By Keith Trivitt | Director, Marketing and Communications
One week after its acquisition of Adquant’s social advertising agency (formerly known as Adotomi), Matomy Media Group‘s new director of social advertising, David Serfaty, wrote an opinion piece for AdExchanger in which he refutes the contention made in a recent Forrester Research report that “Facebook is failing marketers” by shifting from engagement and affinity ads to performance-based advertising solutions.
Here is an excerpt of Serfaty’s perspective. You can read the full article at AdExchanger: (more…)
By Peter Klein | SVP, Media Services
Editor’s note: The following post was originally published in AdExchanger.
It’s easy to take a prominent stance against proposed “Do Not Track” legislation. Like many online marketers I don’t yearn for regulation of the industry, believing it will stunt growth and hamper innovation. However, I also believe that anti-tracking legislation will not destroy online advertising.
Despite continuing pressure by public advocacy groups and members of Congress I don’t expect the United States to adopt anti-tracking legislation or regulations for several years — if ever.
The history of success of competition and regulations against certain forms of marketing and communications is mixed. The U.S. Postal Service has been around for almost 240 years and yet it is adapting (albeit slowly) to Web-based competition. And best of luck to those who try to “unsubscribe” from receiving targeted catalogs and direct mail, despite Federal unsubscribe regulations.
The passage of regulation meant to curb online behavioral marketing will require market adjustments. We’re already seeing that on a small scale after Microsoftintroduced default DNT settings in the newest version of its Internet Explorer browser. Despite claims by some that anti-tracking legislation will mean the end of online advertising I wouldn’t start shuttering ad agency doors just yet.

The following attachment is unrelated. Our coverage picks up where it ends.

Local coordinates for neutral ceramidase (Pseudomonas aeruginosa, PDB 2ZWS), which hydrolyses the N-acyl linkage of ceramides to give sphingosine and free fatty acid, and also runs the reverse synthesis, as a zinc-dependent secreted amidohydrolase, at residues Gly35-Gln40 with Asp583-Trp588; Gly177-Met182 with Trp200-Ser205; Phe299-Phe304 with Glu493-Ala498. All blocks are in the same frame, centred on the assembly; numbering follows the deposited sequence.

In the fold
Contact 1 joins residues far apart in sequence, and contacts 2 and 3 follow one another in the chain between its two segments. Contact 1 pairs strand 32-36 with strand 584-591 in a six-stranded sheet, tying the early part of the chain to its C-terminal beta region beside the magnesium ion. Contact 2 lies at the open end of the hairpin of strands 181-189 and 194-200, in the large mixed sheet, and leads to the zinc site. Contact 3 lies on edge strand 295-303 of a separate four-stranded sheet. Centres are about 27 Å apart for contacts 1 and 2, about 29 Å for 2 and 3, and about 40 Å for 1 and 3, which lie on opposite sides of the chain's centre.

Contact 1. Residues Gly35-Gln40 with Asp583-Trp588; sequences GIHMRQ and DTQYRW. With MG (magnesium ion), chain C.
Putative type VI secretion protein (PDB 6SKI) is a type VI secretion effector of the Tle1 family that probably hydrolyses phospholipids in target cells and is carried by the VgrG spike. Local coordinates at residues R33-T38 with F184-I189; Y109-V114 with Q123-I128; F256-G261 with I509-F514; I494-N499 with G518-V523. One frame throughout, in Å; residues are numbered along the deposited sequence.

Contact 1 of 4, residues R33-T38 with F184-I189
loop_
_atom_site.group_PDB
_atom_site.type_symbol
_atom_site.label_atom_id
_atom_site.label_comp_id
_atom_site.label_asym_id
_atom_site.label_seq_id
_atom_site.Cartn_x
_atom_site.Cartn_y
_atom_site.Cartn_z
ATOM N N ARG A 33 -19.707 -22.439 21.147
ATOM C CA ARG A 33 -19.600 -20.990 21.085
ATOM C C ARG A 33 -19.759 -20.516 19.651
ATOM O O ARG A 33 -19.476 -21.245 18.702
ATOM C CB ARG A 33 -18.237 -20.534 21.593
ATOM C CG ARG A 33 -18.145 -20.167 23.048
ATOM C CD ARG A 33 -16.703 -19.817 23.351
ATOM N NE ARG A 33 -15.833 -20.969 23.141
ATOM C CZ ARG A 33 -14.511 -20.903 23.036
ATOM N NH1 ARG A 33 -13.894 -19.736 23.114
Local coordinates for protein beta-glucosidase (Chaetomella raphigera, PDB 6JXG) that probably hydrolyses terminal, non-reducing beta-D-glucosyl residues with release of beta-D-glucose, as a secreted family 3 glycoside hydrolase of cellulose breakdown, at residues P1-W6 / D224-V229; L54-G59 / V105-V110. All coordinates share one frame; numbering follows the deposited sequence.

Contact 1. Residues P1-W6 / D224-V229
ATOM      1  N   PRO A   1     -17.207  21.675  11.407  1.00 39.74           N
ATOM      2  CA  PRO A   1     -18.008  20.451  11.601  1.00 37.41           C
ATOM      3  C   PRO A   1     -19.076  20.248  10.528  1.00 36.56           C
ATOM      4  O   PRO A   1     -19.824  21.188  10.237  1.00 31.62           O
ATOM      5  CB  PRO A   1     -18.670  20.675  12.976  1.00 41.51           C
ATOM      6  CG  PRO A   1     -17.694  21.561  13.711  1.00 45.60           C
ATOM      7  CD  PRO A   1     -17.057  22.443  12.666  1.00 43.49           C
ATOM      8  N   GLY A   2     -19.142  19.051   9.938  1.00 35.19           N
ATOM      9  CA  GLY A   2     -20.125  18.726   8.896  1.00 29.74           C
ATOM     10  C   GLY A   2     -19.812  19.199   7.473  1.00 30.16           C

After the dust around this debate settles, I predict government regulators will come to several sensible conclusions: (more…)
By Ed Kats | President
Editor’s note: The following is an excerpt of an op-ed that was originally published at AdExchanger.com.
Some marketers love to bash Facebook ads. We saw it in the immediate aftermath of General Motors pulling its $10 million cache of ad buys just days before Facebook’s IPO. We continue to see it as the company’s stock price stumbles.
The truth is, Facebook is finally developing new, exciting ways to deliver real value to online advertisers. It’s time for marketers to recognize that value and get serious about Facebook ads.
In recent weeks, the company has announced a number of prominent changes to its ad platform, including a real-time bidding exchange, mobile-only ads, and a rumored ”want” button that would “only work with content identified as relating to a purchasable product.”
Facebook also has increased its outreach to the advertising industry. Through various public and private campaigns, it is working to educate marketers about its multitude of ad options and addressing their concerns about the need for more precise data and analytics. At the Cannes Lions festival last month, Carolyn Everson, Facebook’s vice president of global marketing solutions, made the rounds touting the social network’s various ad options.
The key to the success of all of Facebook’s new ad options is segmentation. Segmentation gives marketers the ability to analyze and make real-time media buying decisions based on data available through Facebook’s interface. For agencies, segmentation marks another opportunity to optimize, target deeper and increase conversion rates. The segmentation and retargeting opportunities now exist that will enable Facebook ads to be profitable for brands.
Read the full post at AdExchanger.com.